Brittle aims to call tune in ballroom battle

David Llewellyn sets the scene for today's battle over who runs rugby

The silver service at London's Hilton Hotel may find itself being used in the ballroom rather than the dining room this evening as delegates gather for what could prove to be Rugby Football Union's night of the long knives.

If last year's annual meeting was a stormy enough affair then this year's could reach hurricane force after 12 months of the sport's equivalent of global warming. There is a growing feeling among the membership that Twickenham has over-reached itself and that the power base needs shifting a touch nearer the game's roots.

It is unlikely that there will be any casualties at tonight's meeting, but the repercussions, ramifications and aftershocks could account for a few bodies and reputations over the next few months.

It is unlikely that one of those will be millionaire Cliff Brittle, the 55-year-old former equipment hire company chairman. He has been chairman of the now defunct executive committee, during which time he has been a lone voice against such things as the RFU's negotiations with BSkyB for rights to broadcast all England home matches, including their Five Nations games, as well as the demands by the senior clubs for a degree of autonomy to run their own game. He is standing for election to the newly created management board, which will be responsible for the day- to-day running of the game in England.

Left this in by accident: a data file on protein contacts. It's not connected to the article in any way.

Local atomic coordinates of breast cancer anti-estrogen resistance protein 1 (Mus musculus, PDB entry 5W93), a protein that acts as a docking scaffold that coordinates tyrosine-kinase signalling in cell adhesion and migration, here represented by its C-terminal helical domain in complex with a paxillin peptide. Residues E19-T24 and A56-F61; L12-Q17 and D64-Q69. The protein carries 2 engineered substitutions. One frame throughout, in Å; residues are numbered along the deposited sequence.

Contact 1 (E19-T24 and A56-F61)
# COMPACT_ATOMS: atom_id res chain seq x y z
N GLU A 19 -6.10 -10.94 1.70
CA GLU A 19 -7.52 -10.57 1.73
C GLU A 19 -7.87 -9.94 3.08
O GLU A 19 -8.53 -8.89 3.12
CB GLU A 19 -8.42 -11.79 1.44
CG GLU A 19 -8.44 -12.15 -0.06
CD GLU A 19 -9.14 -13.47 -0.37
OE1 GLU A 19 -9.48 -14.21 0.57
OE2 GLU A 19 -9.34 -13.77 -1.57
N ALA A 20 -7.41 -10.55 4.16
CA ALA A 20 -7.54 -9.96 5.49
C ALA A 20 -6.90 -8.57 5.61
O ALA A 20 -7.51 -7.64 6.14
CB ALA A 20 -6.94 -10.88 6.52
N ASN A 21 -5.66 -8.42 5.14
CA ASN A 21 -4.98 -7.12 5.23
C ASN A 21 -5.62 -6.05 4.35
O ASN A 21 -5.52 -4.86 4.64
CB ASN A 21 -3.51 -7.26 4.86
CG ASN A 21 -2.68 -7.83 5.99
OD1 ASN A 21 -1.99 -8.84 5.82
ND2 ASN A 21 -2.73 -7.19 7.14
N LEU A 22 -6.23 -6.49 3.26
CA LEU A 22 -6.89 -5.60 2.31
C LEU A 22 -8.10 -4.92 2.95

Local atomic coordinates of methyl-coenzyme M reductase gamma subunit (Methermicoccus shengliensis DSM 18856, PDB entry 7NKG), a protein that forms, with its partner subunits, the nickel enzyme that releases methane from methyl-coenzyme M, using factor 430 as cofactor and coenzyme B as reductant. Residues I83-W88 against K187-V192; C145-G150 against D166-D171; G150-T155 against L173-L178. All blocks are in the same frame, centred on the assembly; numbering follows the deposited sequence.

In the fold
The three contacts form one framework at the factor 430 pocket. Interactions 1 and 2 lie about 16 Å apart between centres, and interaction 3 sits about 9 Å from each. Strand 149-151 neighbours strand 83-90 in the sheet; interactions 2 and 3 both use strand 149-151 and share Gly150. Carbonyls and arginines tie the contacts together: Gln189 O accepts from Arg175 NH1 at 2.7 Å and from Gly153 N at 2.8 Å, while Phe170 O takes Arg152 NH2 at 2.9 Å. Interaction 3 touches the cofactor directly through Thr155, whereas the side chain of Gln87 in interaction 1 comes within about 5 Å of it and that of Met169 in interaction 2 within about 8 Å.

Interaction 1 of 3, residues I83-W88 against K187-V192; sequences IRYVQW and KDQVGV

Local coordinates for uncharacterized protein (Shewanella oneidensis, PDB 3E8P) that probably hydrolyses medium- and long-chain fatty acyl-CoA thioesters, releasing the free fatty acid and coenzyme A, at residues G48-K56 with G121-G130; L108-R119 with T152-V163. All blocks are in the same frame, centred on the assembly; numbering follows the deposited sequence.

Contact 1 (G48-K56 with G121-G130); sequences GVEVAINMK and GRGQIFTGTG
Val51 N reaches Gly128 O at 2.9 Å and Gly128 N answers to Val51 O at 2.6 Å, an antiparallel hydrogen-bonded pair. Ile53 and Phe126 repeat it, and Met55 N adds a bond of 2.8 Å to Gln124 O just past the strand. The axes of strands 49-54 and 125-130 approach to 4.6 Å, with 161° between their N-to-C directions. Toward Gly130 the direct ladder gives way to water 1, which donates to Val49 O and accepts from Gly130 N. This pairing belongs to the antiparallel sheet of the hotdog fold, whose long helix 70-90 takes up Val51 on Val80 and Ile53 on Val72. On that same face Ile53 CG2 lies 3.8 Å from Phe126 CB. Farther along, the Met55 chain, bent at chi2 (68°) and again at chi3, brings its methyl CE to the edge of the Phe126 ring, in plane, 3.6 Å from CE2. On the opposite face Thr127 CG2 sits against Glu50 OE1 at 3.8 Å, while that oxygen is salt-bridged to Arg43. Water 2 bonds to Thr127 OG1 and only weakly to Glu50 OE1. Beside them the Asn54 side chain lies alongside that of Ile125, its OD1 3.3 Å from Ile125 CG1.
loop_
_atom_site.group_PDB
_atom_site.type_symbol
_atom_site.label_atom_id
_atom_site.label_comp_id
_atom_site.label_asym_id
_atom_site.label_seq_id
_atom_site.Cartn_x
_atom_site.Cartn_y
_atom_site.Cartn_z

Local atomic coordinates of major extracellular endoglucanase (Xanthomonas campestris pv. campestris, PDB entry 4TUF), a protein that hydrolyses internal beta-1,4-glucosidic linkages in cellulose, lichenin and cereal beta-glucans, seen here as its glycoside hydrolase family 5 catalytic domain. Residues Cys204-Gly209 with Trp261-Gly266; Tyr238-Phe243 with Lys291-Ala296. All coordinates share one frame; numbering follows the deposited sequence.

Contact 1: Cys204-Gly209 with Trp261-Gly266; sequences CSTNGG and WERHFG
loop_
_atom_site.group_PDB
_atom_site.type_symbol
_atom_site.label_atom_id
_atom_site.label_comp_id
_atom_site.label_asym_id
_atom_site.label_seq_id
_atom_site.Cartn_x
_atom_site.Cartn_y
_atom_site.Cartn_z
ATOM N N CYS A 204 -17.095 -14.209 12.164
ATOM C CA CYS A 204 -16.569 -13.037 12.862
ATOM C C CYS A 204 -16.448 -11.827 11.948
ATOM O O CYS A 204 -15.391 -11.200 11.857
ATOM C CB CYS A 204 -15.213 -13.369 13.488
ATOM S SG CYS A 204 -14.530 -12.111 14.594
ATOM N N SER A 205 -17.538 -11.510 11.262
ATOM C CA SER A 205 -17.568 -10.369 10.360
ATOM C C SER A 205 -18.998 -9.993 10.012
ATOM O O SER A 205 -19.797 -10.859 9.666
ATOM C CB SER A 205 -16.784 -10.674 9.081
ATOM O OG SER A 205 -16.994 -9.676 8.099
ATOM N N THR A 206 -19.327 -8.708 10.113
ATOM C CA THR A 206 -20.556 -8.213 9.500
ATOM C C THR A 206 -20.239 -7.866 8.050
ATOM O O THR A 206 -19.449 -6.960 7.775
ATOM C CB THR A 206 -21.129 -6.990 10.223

Brittle, who has the backing of the recently formed RFU Reform Group, whose membership includes the former England captain and RFU committee member, Bill Beaumont, is opposed by the establishment nominee, Bob Rogers, a 53-year-old solicitor from Worthing. It is a racing certainty that Brittle will win the day.

But if the election itself is a hot enough issue, it is nothing to what could be generated by Item 10 of an 11-item agenda. Starkly, and crucially from a legal standpoint, it states: "To consider business of which due notice has been given..."

In total there are 10 topics, the chief of which are a handful aimed at curbing the powers of the acting chief executive, currently the RFU secretary Tony Hallett, who has been appointed pro tem, the position to be reviewed in October.

South Liverpool RUFC is proposing to accord full authority to the chairman of the management board (which should be Brittle) to represent the union in all matters and that he shall oversee the chief executive (Hallett, temporarily at least).

But yet another motion, proposed by Manchester FC calls for the post of chief executive to be advertised and the appointment made by a selection panel containing independent people in addition to RFU management board officers.

Perhaps anticipating failure with the above, the Manchester club has a second proposal to follow its first, that the chief executive shall report to and work under the authority of the chairman of the management board.